10 Reasons to Consider Contracting
Shôn Ellerton, November 10, 2019
If you have always worked as a permanent employee, you could be missing out on some of the advantages of being a contractor.
“Have you worked in a permanent role your whole working life?”
“Have you been searching for jobs online but only including those which are permanent roles?”
“Are you afraid that working as a contractor is not secure?”
“Are you concerned what would happen if you are sick off work as a contractor?”
“Are you worried about not being ‘part of the family’ as a contractor?”
These are some of the questions someone asked me in the past more than ten years ago, but I did not pay much attention to them at the time.
I had it in my mind that securing a permanent role is always the option to go for.
Only in the last couple of years did I decide to give contracting a go and I have to say, I have been pleasantly surprised how it opened out new vistas and opportunities which I have been missing out for years being pigeonholed in the same industry for two decades; namely telcos.
I may consider a permanent role in the future again; however, being a contractor has given me so much variety and invaluable experience within various industries; a feat that would have proved far more difficult if I continued along the conventional road of permanent employment.
I have listed below 10 positive reasons that contracting may be an attractive option based on my experiences as a data specialist in the world of contracting.
Just be aware that many of the below points are subject to how the contract is worded, but generally, they apply for most contractors out there.
1. The freedom to move around at short notice
Being a contractor means that you have more freedom to switch between jobs at much shorter notice periods than for those on permanent jobs. I was once hired as a contractor for a job which was discussed in detail during the interview. However, it panned out that the job they wanted me to do was not what was discussed and not at all suited to my skills and expertise. Unfortunately, there was no official job description that came with the role; however, I explained to my manager, knowing that I had other options in the pipeline, that I was providing no real value and we both agreed to break off the contract. Seldom do I encounter such experiences, but they can happen to anyone.
2. Fewer issues with flexible times and overtime pay
As a contractor on an hourly or daily rate, any additional hours or days you work respectively goes on your timesheet. It is not technically overtime, but rather, just more hours incurred on your timesheet. With permanent and contractor positions alike, it is, of course, important that one gets written acknowledgment from your manager before overtime is agreed.
You may work an average of 38 hours a week but on some days, you may come in early and leave early, or perhaps you work four long days and have the other free. Naturally, it all depends on your specific job role and your manager.
3. No less secure than a permanent job
Every contract I received for a permanent role had a clause written into it stating that at any time and for any reason, either party may terminate the contract by giving one month’s notice. On one occasion, I was hired as a business development manager, and eight months later, there was an organisational change resulting in a total of 26 redundancies within managerial positions. I was one of the casualties. Many long-term fixed contracts offer more security than typical permanent role contracts. However, contract jobs are often the first to go when headcount needs to be reduced.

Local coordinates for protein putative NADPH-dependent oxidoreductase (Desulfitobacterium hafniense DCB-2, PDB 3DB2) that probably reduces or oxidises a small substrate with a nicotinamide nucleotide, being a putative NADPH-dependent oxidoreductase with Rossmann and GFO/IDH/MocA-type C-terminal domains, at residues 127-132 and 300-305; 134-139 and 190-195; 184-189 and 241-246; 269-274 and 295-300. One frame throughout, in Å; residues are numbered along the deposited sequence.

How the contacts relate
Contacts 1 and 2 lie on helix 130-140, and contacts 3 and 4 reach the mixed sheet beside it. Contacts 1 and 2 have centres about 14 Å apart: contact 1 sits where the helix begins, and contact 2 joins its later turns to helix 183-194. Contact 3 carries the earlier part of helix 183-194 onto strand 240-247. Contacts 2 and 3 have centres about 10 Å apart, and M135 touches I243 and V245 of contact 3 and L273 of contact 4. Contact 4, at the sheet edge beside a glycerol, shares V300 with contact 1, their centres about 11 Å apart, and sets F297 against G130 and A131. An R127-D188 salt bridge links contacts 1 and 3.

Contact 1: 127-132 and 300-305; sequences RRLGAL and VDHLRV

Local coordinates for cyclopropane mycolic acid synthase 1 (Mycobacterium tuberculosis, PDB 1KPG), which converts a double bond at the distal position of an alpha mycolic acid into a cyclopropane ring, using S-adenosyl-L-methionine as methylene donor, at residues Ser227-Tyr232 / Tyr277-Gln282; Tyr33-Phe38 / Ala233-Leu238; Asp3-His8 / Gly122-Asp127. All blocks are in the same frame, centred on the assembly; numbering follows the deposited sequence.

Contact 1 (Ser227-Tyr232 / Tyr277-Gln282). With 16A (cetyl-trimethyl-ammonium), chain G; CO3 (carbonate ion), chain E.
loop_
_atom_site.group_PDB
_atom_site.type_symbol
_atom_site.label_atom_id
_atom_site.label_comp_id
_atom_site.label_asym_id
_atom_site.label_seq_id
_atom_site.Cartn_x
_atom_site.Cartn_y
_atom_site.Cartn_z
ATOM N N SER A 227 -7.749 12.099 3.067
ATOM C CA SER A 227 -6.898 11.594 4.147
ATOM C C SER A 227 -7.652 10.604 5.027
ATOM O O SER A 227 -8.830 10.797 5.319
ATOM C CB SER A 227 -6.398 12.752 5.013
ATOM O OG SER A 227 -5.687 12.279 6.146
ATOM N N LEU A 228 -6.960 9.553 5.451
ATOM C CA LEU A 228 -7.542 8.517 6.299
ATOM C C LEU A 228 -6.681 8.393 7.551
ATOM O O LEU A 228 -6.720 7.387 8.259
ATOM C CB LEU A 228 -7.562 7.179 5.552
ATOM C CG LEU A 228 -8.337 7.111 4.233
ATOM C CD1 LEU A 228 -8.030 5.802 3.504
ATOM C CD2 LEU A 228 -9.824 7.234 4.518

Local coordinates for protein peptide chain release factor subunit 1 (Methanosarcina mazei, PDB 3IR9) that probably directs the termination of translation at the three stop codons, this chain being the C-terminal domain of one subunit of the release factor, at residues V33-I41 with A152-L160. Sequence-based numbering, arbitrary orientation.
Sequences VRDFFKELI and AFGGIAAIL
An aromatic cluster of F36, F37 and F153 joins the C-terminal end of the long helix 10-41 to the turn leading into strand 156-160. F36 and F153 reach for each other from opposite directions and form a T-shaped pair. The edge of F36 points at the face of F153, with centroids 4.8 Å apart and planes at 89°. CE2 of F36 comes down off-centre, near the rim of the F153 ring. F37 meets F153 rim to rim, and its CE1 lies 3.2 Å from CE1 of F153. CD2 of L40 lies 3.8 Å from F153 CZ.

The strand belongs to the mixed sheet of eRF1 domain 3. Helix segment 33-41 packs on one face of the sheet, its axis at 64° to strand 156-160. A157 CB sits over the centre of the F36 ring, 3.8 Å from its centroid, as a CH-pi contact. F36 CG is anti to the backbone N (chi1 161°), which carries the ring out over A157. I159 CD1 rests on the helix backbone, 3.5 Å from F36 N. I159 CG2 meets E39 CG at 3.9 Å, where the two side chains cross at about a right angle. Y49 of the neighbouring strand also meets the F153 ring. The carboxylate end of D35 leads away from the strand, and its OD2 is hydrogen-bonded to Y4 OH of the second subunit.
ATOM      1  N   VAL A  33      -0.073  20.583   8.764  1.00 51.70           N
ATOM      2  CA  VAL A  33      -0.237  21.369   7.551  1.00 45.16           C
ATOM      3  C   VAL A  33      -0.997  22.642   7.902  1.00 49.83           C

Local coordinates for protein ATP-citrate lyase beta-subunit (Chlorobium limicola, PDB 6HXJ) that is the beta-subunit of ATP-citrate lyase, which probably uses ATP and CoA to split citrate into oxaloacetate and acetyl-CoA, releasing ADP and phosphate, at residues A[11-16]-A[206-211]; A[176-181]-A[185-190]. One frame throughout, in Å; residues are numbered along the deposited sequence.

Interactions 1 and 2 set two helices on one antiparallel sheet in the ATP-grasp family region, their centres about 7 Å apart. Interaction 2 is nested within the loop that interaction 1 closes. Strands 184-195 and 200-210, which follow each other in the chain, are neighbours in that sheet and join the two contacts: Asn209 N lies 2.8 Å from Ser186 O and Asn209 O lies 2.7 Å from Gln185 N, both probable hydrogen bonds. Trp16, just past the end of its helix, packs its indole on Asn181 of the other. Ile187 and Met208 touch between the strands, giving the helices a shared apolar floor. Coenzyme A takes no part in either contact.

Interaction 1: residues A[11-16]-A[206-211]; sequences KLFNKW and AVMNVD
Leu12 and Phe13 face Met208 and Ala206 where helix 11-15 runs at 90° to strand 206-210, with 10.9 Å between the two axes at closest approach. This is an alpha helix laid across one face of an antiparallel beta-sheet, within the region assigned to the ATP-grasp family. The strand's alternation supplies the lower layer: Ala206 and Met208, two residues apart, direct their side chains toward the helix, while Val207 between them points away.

4. Remuneration is often higher
It is not uncommon for remuneration rates to be significantly higher than those on permanent roles. A close friend of mine has been contracting for many years and makes enough to only require working half of the year, the other time being productively spent on his young family and having the time to travel. One must, of course, make allowances for sick days, holidays and bonuses which are normally limited to those on a permanent basis.
However, on the flipside, a friend and ex-colleague of mine has a permanent position with a software training company and his bonus component is very attractive often exceeding his base salary by 2 to 3 times depending on work performance. This is when a permanent role can really pay off but I know of only one person with such handsomely-paid bonuses.
5. Every new work contract is an adventure
Moving around from job to job in the contractor world can be enlightening. I’ve worked in several places within differing industries as a data engineer and find the change of scenery along with its new environs and surroundings refreshing. The commute to work is not the same boring way and you’re not sitting in the same boring desk collecting cobwebs. You don’t have to put up with the same canteen or choice of cafes. Sure, there are some who never like change and quite content to do the same exact thing for decades, but I’m not one of them.
6. Being more detached from corporate politics
One notable change that I experienced when I first starting contracting is the absence of getting embroiled in company politics and all the corporate paraphernalia that goes with it. Competing for managerial positions, shareholdings, bonuses, or other corporate benefits or perks aimed at permanent staff doesn’t apply. The only thing you care about is getting the job done well and on time. Getting kudos for your work done by your manager and agent ensures that you’ll more likely to get further opportunities.